Britvic ordered to take back ex-shop steward it sacked after altercation

‘No evidence whatsoever’ that shop steward had thrown punch in factory gate incident, Workplace Relations Commission finds

Britvic has been ordered to take back a union shop steward with 24 years’ service at the firm after the Workplace Relations Commission (WRC) found there was “no evidence whatsoever” that he had thrown a punch in a factory gate altercation he was sacked over.

Anthony O’Brien secured the order under the Unfair Dismissals Act 1977 against Britvic Ireland Ltd to allow him to return to work two years to the week after a verbal row with a colleague at work spilt over and got “physical” on the street outside the firm’s west Dublin plant on May 12th, 2021.

It followed two earlier rows inside the plant with the other worker, referred to as Mr X in a published decision on the case, in which Mr O’Brien admitted using “industrial language”.

The WRC heard the second row, in a locker room, ended with Mr O’Brien telling the other worker: “Go ahead and you’ll be held accountable.”


At clocking-off time 15 minutes later, Mr O’Brien told the tribunal, Mr X shouted something to him as he passed in a car and then pulled up.

When Mr O’Brien went over, he said, to hear what Mr X was saying, the other worker then got out and “quickly approached” the complainant, “chesting” him.

They got into a grapple, during which Mr O’Brien said he was pushed to the ground.

Mr O’Brien said Mr X then “repeatedly” punched him.

The complainant said he considered himself to have been the victim of an assault by the other worker and “did not land a single blow” or “attempt to hurt [Mr X] in any way”.

Following an investigation, the firm summarily dismissed Mr O’Brien, who had worked at the firm for 24 years at that point, for “inappropriate behaviour” and “fighting” – along with Mr X.

Mr O’Brien, who had been a Siptu shop steward for 20 years at the time of the events, said it was his belief that his sacking was “directly related to his union activities”.

The firm made strong objections to any re-engagement or reinstatement of Mr O’Brien, taking the position that the complainant had made a “devious attempt to provoke [Mr X] into doing something”.

Fergus Dwyer of employers’ group Ibec, appearing for the company, said there had been an “attempt to nitpick CCTV stills” in the case by Mr O’Brien’s trade union representative, Dave Curran of Siptu, but that the “factual position” was that Mr O’Brien had taken up the stance of “a person about to be in a fight”.

This “destroyed the company’s trust and confidence and rendered the continuation of employment impossible”, Mr Dwyer said.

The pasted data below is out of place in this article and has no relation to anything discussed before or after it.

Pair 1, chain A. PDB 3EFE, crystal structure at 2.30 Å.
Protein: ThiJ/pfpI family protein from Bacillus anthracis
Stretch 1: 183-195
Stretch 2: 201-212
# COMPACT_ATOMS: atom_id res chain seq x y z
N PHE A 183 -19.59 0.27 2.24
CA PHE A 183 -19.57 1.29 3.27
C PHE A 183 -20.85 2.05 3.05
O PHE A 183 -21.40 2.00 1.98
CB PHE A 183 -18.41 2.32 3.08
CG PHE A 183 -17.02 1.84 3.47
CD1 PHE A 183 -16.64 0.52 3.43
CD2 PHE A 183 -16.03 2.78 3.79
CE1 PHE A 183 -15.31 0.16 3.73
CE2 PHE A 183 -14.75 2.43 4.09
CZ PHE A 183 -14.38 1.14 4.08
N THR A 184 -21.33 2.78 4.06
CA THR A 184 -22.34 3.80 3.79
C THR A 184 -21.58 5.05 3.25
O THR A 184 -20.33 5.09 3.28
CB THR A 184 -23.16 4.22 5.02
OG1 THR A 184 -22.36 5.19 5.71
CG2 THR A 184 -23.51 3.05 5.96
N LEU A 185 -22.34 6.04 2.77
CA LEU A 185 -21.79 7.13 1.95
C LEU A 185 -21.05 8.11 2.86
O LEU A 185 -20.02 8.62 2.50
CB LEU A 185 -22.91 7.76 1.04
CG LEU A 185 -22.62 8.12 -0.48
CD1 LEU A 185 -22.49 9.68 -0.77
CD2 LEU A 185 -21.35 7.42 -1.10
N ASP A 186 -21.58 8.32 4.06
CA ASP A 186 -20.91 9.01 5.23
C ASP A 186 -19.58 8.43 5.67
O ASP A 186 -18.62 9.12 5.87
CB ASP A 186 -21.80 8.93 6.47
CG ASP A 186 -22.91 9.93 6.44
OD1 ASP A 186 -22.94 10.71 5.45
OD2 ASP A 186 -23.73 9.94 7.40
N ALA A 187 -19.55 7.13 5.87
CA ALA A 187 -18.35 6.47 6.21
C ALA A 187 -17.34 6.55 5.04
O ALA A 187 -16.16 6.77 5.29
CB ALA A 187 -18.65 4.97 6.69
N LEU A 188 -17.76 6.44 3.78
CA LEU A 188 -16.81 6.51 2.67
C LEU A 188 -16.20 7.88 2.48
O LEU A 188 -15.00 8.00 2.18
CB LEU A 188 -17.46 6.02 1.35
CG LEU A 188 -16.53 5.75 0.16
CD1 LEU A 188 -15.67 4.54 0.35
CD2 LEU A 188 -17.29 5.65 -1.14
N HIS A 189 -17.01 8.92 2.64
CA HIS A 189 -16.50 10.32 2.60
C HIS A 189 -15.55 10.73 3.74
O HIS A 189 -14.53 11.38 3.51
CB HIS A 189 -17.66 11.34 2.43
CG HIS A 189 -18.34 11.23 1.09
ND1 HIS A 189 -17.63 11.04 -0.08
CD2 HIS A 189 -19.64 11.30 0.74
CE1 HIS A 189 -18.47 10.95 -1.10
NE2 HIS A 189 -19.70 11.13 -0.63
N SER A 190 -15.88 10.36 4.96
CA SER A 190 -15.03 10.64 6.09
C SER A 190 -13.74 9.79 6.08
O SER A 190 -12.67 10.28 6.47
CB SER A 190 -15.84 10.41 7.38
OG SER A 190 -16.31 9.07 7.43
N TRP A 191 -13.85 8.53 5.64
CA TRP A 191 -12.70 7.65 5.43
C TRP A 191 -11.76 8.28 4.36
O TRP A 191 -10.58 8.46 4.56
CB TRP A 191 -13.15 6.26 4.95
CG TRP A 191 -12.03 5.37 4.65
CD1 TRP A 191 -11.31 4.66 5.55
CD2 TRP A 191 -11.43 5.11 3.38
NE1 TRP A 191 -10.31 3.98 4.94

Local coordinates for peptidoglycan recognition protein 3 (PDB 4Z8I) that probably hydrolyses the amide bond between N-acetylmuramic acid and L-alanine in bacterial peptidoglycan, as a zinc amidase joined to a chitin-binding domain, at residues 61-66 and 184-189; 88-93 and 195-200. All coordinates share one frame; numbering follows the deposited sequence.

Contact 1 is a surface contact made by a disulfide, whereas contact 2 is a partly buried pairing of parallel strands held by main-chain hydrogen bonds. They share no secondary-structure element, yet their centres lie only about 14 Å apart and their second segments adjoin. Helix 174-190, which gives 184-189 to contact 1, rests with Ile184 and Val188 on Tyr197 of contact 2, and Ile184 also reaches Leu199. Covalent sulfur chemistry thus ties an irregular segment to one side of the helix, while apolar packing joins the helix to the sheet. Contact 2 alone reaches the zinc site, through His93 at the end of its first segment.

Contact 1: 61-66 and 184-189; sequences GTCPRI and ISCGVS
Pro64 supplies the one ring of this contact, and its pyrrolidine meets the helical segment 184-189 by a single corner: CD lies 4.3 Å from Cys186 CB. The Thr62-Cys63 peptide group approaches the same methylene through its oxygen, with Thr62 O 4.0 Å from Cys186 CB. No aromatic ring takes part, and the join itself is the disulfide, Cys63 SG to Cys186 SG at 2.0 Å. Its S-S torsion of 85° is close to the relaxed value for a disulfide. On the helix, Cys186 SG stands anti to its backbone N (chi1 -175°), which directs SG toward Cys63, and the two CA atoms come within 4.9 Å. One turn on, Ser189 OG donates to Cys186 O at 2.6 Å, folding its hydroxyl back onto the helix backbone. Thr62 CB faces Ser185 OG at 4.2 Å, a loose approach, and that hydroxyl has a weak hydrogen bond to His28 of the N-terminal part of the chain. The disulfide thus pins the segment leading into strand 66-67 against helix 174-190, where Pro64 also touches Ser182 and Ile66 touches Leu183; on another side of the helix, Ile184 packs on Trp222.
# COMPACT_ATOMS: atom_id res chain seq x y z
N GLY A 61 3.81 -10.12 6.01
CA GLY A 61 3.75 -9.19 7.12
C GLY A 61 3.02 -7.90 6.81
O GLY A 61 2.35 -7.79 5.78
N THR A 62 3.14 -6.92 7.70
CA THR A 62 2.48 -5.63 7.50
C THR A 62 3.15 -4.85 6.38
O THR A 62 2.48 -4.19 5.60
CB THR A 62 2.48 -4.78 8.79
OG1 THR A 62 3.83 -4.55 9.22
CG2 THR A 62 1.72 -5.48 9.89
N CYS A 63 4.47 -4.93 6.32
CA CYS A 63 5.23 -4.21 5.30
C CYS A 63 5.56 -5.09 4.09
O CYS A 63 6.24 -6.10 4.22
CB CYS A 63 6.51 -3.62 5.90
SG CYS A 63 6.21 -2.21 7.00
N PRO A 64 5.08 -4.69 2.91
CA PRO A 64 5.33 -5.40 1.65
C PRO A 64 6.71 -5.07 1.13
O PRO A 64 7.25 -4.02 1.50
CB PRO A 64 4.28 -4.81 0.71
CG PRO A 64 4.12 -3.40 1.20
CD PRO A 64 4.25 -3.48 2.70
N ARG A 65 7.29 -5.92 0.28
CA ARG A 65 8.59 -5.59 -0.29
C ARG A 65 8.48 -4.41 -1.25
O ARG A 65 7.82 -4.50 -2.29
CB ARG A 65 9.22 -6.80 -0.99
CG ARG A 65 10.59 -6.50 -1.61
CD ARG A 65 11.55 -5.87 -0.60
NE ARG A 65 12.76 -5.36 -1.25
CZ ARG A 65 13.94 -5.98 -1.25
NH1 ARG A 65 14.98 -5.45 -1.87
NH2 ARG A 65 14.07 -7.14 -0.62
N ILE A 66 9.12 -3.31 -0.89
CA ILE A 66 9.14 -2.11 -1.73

Mr Curran, who had asked a company witness to examine multiple stills from the CCTV footage, argued his client had been moving away.

Mr Curran said: “His evidence is that he was assaulted ... The only specific claim made [against my client] in any form was that the other employee [Mr X] said: ‘He [Mr O’Brien] came up behind me and swung a punch at me.’ We can see from the CCTV that didn’t happen.”

In his decision, adjudicating officer Breiffni O’Neill said there had been procedural unfairness in the firm’s investigation of the matter, as the precise allegations had never been put to the complainant and that “additional allegations” had been made when Mr O’Brien was put on notice of the disciplinary hearing.

Mr O’Neill said this was “very concerning from a procedural fairness point of view and indicative of a significant degree of prejudice” – adding that the company’s disciplinary officer, George Curley, had “reinvestigated the matter” without regard to the evidence gathered earlier.

He noted that Mr Curley had examined the CCTV footage and came to the view that Mr X had fallen because Mr O’Neill had pushed him.

“Incredibly, I note that this assertion was not put to complainant during the investigation process,” Mr O’Neill said, calling the finding “procedurally unfair as well as unreasonable”.

He said the sacking had been unfair both on the technical grounds of how the process was carried out and substantively unfair to Mr O’Brien.

“I do not accept that a reasonable employer would lose faith in an employee with 24 years’ service because he was verbally abusive to a colleague on one given day,” Mr O’Neill wrote in his decision, noting that “no training” had been given to staff around relevant elements of the firm’s dignity-at-work policy.

Mr O’Brien had only been “engaged in a physical altercation that was not started by him where there was no evidence whatsoever presented to suggest that he threw a punch”, the adjudicator added.

He said that with 110 staff working at the site, Britvic should be in a position to let Mr O’Brien get back to work “with little fuss or difficulty for the operation”.

“I cannot ignore that the complainant is now 61 years of age, and I accept his evidence that it is much more difficult to secure suitable work in a similar position,” he said.

He ordered the firm to put Mr O’Brien back to work in his previous role, with the order becoming effective on May 15th, 2023.